Today's Viewpoint: A MarshBerry Publication

Choosing the Right Path for Your Wealth Advisory Business

As a busy owner of a wealth or retirement planning firm, focusing on your longer-term business goals may feel like a luxury – when in actuality it’s a necessity. Even if you don’t have a plan yet, it’s important to develop your vision for what your firm will look like in the future. 

Picture your wealth advisory business in five years: Is it just you? Or are you leading a large firm with a lot of advisors and support staff? Perhaps it’s something in between? Most importantly, are you building a firm or a practice?   

Articulating this aspect of your vision is an important first step, as it will help you navigate all the decision points you’re facing. There is no right answer, only that which is right for you. To help you make an informed decision, consider the implications of each.  

Building a FIRM: The benefits of a growth business 

Building a firm requires thought, planning, and importantly – reinvestment in your business. This could look like a lot of different things – hiring seasoned advisors, hiring junior staff, expanding your service offering, even making acquisitions. If this is done effectively, the financial sacrifices that you make today will bear fruit in the future, creating wealth for you and your family as well as a legacy that lives on.

Think about these key factors for building a wealth advisory firm: 

  • Scalability: One of the main advantages of a growth business is its potential for scalability. By making key investments in infrastructure, hiring additional staff, and expanding your client base, you can significantly increase your revenue and ultimately enterprise value. Larger, profitable advisory firms command higher valuations.  
  • Legacy: If you have a growth mindset and aspire to leave a lasting legacy, a growth business may be the right choice for you. Building a successful practice that can be passed down to future generations can be immensely rewarding. 
  • Enterprise value: Interestingly, the decision to build a high-growth business will most likely mean making a trade-off between income and down-the-road value. As your business expands, you can leverage economies of scale to increase the attractiveness and value of your firm to the acquirers of wealth businesses.  
  • Professional development: Growing a business may bring with it the opportunity to attract, hire, and retain top talented individuals who would like to be part of something bigger or with greater upside potential.  
  • Time commitment: Building a firm is not for the faint of heart – it requires an investment in your time and commitment to the cause.  

Not everyone aspires to be a business builder and that’s okay. Perhaps you pick up a referral or two each year. You are focused on optimizing your current cash flows as opposed to building for the future and amassing wealth.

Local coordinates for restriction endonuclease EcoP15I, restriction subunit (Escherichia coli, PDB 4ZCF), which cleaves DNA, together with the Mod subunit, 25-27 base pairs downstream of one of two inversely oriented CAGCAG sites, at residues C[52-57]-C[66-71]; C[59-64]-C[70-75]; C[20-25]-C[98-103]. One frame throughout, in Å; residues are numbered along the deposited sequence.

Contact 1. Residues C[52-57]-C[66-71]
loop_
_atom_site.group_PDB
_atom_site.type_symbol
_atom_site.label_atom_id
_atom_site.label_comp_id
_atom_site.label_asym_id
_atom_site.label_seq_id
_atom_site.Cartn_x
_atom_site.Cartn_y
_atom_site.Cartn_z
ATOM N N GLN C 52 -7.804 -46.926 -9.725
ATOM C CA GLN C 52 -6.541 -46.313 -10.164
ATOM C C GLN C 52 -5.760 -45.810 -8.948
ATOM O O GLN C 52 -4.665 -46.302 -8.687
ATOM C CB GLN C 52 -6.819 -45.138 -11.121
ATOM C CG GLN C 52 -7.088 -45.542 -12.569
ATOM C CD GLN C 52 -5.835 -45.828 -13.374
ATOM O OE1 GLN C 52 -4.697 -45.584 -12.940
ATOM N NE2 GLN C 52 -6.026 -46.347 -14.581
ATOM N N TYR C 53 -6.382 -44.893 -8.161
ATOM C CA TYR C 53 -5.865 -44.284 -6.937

Building a PRACTICE: The benefits of a lifestyle business 

While a lifestyle business does not afford the same potential to build wealth as that of a growth firm, it affords the owner with greater current earnings and the potential for an enhanced life experience.

Think about these key factors for building a wealth advisory practice: 

  • Autonomy: As the owner of a lifestyle business, you have the freedom to make decisions independently. At the end of the day, you call the shots and are afforded the opportunity to shape your practice according to your vision. 
  • Work-Life balance: A lifestyle business provides the founder the opportunity to set their own schedule and potentially to allocate your time to pursue interests outside of the office. 
  • Deep client relationships: As the pursuit for the next client or the next dollar falls lower on your priority list, you are afforded the opportunity to focus on deepening relationships with your clients. Delivery of personalized advice and guidance can help clients achieve their financial goals while allowing the advisor to build a personal connection. 

Choosing between building a “firm” or building a “practice” is a personal decision driven by your own motivations and goals. A lifestyle business offers autonomy, work-life balance, deep client relationships, and the promise of strong earnings potential. On the other hand, a growth business offers scalability, legacy, increased enterprise value, and the allure of professional development to attract high potential talent. Consider your long-term aspirations, personal inclination, and the stage of your business to make an informed choice. 

If you find yourself at a crossroad, consider yourself lucky. You’re winning, as both options are great. At the end of the day, what matters most is finding a path that aligns with your personal values and aspirations. Oftentimes, when you find it difficult to work through a decision like this – it makes sense to reach out to a third party for an unbiased opinion. MarshBerry would be happy to help. 

If you have questions about Today’s ViewPoint, or would like to learn more about how MarshBerry can help your firm determine its path forward, please email or call John Orsini, Director, at 440.220.4116. 

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Contact John Orsini
If you have questions about Today's ViewPoint, or would like to learn more about how MarshBerry can help your firm determine its path forward, please email or call John Orsini, Director, at 440.220.4116.

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